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No. 113: Sep-Oct 1997

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Ball of Light Clocked At 1,800 Miles/second!

August 21, 1996. Sarpy County, NE.

1,800 miles/second! That's 6,480,000 miles/hour! This speedy phenomenon was captured on video tape by D. Morss and P. McCrone. These researchers were monitoring the top of a thunderstorm with low-light, high-speed video equipment, when the ball of light "popped out" of the top of a thundercloud and flashed across their instrument's field of view in 1/10 of a second. Nevertheless, it was caught on six video frames. Morss commented as follows:

"It's something that you're going to have to scratch your head and think, 'What kind of phenomenon could form this kind of light?'


"It's got to be some kind of trapped charge that popped out of the top of a thunderstorm."

(Anderson, Julie; "Ball of Light Leaves Scientists in the Dark," Omaha Morning Herald, December 18, 1996. Cr. L. Farish.)

Comment. Perhaps 1,800 miles per second should really be 1,800 miles per hour. This velocity would be comparable with that of another very speedy "ball of light."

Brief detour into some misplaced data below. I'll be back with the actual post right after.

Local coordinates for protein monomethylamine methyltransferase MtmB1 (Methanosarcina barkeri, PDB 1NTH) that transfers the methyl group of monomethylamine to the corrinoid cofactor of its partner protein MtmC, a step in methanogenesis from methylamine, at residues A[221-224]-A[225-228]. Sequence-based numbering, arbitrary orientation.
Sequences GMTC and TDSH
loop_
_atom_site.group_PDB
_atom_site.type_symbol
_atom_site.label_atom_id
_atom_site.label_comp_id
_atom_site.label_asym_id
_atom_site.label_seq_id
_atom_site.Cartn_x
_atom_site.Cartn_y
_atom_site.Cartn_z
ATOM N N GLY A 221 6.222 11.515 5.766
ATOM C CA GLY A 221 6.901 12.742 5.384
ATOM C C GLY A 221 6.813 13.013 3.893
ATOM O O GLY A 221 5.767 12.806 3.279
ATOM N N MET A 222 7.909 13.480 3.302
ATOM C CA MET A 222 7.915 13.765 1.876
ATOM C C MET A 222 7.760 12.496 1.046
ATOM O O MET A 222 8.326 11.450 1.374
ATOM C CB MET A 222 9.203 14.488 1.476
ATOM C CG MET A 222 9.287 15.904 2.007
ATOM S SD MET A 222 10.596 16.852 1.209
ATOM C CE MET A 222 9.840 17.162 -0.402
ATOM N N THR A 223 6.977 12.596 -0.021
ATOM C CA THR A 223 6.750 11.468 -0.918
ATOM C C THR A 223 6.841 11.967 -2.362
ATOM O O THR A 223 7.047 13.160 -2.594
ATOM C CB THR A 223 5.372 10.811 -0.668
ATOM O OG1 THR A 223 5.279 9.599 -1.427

May 25, 1997. Near Loco, Oklahoma.

In what might be called a "video replay" of the above phenomenon, L. Lamphere caught a similar fast-moving "object" near a tornado-spawning storm. He and his team had a digital video camera trained on the storm and were taking time-lapse still photos. Lamphere reported:

"The ceiling was maybe 900 feet. We were about four or five miles from the storm, which was tracking southeast. The object was well-defined and well-lit, but was obscured briefly by scud clouds. It dipped and bobbled in its trajectory before it flew into a storm known to contain hail the size of baseballs and then reemerged, apparently undamged.
"Scientists at the Astrophysics Department at the University of Oklahoma believe the object was solid and may have been traveling between 9,000 and 20,000 mph."

(Anonymous; "Image on Storm Video Raises Questions," Dallas Morning News, June 21, 1997. AP item. Cr. D. Phelps.)

Comment. Just one high-speed "object" might be dismissed as, say, a photographic artifact. But, when two are caught by cameras imaging violent meteorological events, we must conclude that something unusual is going on.

From Science Frontiers #113, SEP-OCT 1997. � 1997-2000 William R. Corliss